Targum Jonathan (Hebrew: תרגום יונתן בן עוזיאל), otherwise referred to as Targum Yonasan/Yonatan, is the official eastern (Babylonian) targum (Aramaic translation) to the Nevi'im ("prophets").[1]

It is not to be confused with "Targum Pseudo-Jonathan", an Aramaic translation of the Torah, which is often known as "Targum Jonathan" due to a printer's error or perhaps because it is so stylistically similar to Targum Jerusalem, named "Jonathan" to differentiate the two later translations.


It originated, like Targum Onkelus for the Torah, in the synagogue reading of a translation from the Prophets, together with the weekly lesson.

The Talmud[2] attributes its authorship to Jonathan ben Uzziel, a pupil of Hillel the Elder. According to this source, it was composed by Jonathan ben Uzziel "from the mouths of Haggai, Zechariah, and Malachi," implying that it was based on traditions derived from the last prophets. The additional statements that on this account the entire land of Israel was shaken and that a voice from heaven cried: "Who has revealed my secrets to the children of men?" are legendary reflections of the novelty of Jonathan's undertaking and of the disapprobation it evoked. The story adds that Jonathan wished to translate the Ketuvim also but that a heavenly voice bade him to desist. The Targum to Job, which was withdrawn from circulation by Gamaliel I, may have represented the result of his attempts to translate the Ketuvim.[3]

Jonathan ben Uzziel is named as Hillel's most prominent pupil,[4] and the reference to his Targum is at least of historical value, so there is nothing to controvert the assumption that it served as the foundation for the present Targum to the Prophets.[5]

It was thoroughly revised, however, before it was redacted in Babylonia. In the Babylonian Talmud it is quoted with especial frequency by Joseph, head of the Academy of Pumbedita,[6] who writes, with reference to two biblical passages:[7] "If there were no Targum to it we should not know the meaning of these verses".[8] This shows that as early as the beginning of the fourth century the Targum to the Prophets was recognized as of ancient authority.

The targum is sometimes cited with the introduction "Rav Yosef has translated", suggesting a tradition of authorship by Rav Yosef bar Hama.[9][10]

Linguistic analysis

The language of Targum Jonathan is Aramaic. Its overall style is very similar to that of Targum Onkelos (to the Pentateuch), though at times it seems to be a looser paraphrase of the Biblical text.[11]

It is the result of a single redaction.[5]

Like Targum Onkelos, it gained general recognition in Babylonia in the third century; and from the Babylonian academies it was carried throughout the Diaspora. It originated, however, in the Land of Israel, and was then adapted to the vernacular of Babylonia; so that it contains the same linguistic peculiarities as the Targum Onḳelos, including sporadic instances of Persian words.[12] In cases where the Land of Israel and Babylonian texts differ, this Targum follows the latter.[13]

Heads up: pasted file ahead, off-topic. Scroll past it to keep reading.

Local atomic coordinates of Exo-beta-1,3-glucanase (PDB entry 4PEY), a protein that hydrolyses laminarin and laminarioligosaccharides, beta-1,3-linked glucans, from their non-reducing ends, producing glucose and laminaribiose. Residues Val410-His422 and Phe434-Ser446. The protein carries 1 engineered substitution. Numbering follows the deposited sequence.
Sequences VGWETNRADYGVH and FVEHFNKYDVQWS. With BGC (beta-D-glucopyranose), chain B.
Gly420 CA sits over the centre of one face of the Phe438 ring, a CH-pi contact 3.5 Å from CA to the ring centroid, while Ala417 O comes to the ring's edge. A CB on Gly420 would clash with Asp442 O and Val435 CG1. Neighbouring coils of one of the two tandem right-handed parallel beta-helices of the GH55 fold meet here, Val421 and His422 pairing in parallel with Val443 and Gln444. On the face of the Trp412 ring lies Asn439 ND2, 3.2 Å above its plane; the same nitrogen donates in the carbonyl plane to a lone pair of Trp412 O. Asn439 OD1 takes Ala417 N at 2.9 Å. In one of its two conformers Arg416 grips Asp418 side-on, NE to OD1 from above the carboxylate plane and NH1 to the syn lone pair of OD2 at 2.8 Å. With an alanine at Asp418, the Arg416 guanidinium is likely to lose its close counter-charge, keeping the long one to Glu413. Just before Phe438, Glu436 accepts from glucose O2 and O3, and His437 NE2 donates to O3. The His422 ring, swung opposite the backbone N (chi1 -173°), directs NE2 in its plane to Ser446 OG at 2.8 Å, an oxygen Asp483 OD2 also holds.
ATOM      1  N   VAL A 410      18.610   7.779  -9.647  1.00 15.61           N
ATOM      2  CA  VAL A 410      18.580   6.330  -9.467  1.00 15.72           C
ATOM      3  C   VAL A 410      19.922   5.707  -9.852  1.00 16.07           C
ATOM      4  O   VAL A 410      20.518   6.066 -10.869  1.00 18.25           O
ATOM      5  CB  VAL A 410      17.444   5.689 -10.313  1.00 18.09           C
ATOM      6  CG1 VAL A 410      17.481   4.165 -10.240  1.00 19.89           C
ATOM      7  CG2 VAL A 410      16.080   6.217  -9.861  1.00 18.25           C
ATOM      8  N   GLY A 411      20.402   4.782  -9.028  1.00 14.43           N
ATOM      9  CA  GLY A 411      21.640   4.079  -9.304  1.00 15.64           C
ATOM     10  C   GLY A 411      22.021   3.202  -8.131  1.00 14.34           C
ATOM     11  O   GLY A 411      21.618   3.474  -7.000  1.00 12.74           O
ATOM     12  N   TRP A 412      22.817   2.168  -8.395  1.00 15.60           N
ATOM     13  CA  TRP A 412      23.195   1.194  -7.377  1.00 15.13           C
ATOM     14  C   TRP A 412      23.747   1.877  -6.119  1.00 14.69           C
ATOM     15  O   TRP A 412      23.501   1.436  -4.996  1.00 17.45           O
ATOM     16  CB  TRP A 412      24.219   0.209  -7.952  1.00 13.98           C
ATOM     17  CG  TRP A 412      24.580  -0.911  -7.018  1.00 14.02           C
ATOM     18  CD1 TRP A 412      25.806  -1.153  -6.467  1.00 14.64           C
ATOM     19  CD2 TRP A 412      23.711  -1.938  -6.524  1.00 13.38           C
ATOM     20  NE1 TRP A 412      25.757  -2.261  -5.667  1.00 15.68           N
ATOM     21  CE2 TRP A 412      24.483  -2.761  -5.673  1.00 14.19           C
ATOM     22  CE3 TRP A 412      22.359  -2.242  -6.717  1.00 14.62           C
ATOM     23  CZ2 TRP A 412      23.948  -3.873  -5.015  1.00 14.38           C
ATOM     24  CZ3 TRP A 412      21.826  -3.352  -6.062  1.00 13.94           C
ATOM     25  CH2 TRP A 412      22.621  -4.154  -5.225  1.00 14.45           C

Although Targum Jonathan was composed in antiquity (probably in the 2nd Century CE), it is now known from medieval manuscripts, which contain many textual variants.[14] The earliest attestation appears as citations of Jer 2:1–2 and Ez 21:23 on an Aramaic Incantation bowl found in Nippur, Babylonia.[15]

Liturgical use

In Talmudic times (and to this day in Yemenite Jewish communities), Targum Jonathan was read as a verse-by-verse translation alternately with the Hebrew verses of the haftarah in the synagogue. Thus, when the Talmud states that "a person should complete his portions of scripture along with the community, reading the scripture twice and the targum once",[16] the passage may be taken to refer to Targum Jonathan and Targum Onkelos.

See also


  1. ^ TBMegillah 3a;Maharsha
  2. ^ Megillah 3a
  3. ^ see Bacher, "Ag. Tan." i. 23 et seq.; 2d ed., pp. 20 et seq.
  4. ^ Sukkah 28a
  5. ^ a b Jewish Encyclopedia, Targum
  6. ^ see Bacher, "Ag. Bab. Amor." p. 103
  7. ^ Isaiah 8:6 and Zechariah 12:11
  8. ^ Sanhedrin 94b; Moed Kattan 28b; Megillah 3a
  9. ^ תרגום יונתן לנביאים
  10. ^ Hai Gaon, Commentary on Taharot, quoted in the Arukh; see Kohut, "Aruch Completum," ii. 293a, 308a
  11. ^ A. Shinan, "Dating Targum Pseudo- Jonathan: Some More Comments", JJS 61 (1990) 60 (57-61), comments, such a conclusion ...
  12. ^ e.g., "enderun," Judges 15:1, 16:12; Joel 2:16; "dastaka" = "dastah," Judges 3:22
  13. ^ "madinḥa'e"; see Pinsker, "Einleitung in die Babylonische Punktuation," p. 124
  14. ^ Hector M. Patmore, The Transmission of Targum Jonathan in the West: A Study of Italian and Ashkenazi Manuscripts of the Targum to Samuel (Oxford University Press, 2015)
  15. ^ Stephen A. Kaufman, "A Unique Magic Bowl from Nippur," Journal of Near Eastern Studies 32 (1973), pp. 140–143.
  16. ^ Berakhot 8a-b